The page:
Mine were 100 times canklier at the end of pregnancy

Fourth: take your own advice. C’est tout.

Go forth and be bold and strong and proud of what you got. I also recommend some Chessie King @chessiekingg on Instagram if you want a regular boost of body confidence 💕

Baby brain – true fact or un peu de bull?

I’ve been back at work for a few months now. I’ve been juggling like a … clown (that could work both ways) and I’m officially a parent to two littles who are getting larger. Time is flying and life is happening far too quickly.

I mostly get sleep, I mostly get sustenance and I even, sometimes, now and again, get a snippet of time to myself. Life still feels entirely chaotic, but we are living our best life. Right?

Bebette tempted to agree

I can shower in relative peace, and Monsieur FF and I have at least a couple of hours in the evening, theoretically, to eat, drink, discuss washing, holidays, education, food shopping (yes) other shopping (no) how cute the kids are, how funny when Bebette started to give the floor the naughty pointy finger when she fell over and how BigBro came to her rescue with a “Pah Patroll” plaster.., occasionally, we even decide we don’t need to talk and we get to browse Netflix (once we find the remote) hoping to stumble across something that meets both of our immediate requirements, and needs to fit in to the allotted, rather limited, timeframe before we hit the sack.  

Anyway, all of this to observe that we are out of “la folie” that is the first year of new babedom, we are no longer “new” parents, and we are almost out of the time where we can complain about lack of sleep and unpredictable behaviour (*almost*, this week has been a great demonstration that we are not actually there yet). From here it’s onwards and upwards towards threenagers and another very optinionated Boddlerette joining our chatty, energetic crew. We are just about surviving, we are happy and we are extraordinarily lucky.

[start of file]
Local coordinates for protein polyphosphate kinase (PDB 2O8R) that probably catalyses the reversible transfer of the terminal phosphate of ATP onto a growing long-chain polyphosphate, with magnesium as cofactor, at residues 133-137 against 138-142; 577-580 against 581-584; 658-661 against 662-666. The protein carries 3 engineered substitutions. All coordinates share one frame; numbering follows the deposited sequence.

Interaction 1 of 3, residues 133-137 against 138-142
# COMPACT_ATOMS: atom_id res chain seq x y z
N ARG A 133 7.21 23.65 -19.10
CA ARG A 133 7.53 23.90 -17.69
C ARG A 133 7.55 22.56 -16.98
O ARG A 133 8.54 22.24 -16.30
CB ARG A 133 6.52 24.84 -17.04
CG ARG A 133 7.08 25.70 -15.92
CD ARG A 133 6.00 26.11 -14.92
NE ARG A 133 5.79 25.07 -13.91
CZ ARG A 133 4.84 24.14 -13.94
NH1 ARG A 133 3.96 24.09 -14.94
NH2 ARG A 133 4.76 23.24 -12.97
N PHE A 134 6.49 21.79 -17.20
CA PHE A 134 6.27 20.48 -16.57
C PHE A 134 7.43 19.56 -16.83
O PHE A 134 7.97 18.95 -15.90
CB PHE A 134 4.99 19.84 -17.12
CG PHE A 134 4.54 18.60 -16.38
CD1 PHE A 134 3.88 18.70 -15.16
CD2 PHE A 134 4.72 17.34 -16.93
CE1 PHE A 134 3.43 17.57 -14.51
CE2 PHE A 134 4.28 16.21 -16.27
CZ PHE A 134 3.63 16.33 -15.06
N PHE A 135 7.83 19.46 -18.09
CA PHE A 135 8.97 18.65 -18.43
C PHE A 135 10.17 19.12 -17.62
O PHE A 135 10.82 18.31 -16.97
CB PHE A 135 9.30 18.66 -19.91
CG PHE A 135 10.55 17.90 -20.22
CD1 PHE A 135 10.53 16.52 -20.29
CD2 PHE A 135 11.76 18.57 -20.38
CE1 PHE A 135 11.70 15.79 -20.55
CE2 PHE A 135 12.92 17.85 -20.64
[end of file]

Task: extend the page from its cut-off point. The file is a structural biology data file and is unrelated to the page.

BUT, there is one pretty major thing I haven’t quite managed to retrieve since giving birth (aside from my sanity): my brain function. I don’t know for sure, because my brain function was questionable to start with. When I say ‘retrieve’ it suggests I had something to go back for – really I mean I’m looking for any semblance of grey matter to revive.  I must have had something, once upon a time, because I have managed to get employment and a few qualifications under my (expanded) belt. However, I am concerned that something up there has changed. I can’t weigh my brain, but it feels a little lighter. Slightly less energetic. Un peu perdu.

I am no detective, but I strongly suspect that motherhood has impacted my brain. How? To my mind ~ can i say that when I’m actually talking about my mind?! ~ there are two big things that are different. One good, one bad.

Let’s start with the bad.

I don’t seem to be able to do simple mental arithmetic anymore. Even spelling that was a challenge. I used to be able to quickly “tot” things up, as the Mothership would say, as I went along in the supermarket or on a restau bill, calculate time differences or switch across currencies without too much effort. Dollars into Renimbi; sure. A conference call with Singapore and a New Yorker joining? No probs. Hit me.

Today there is a problem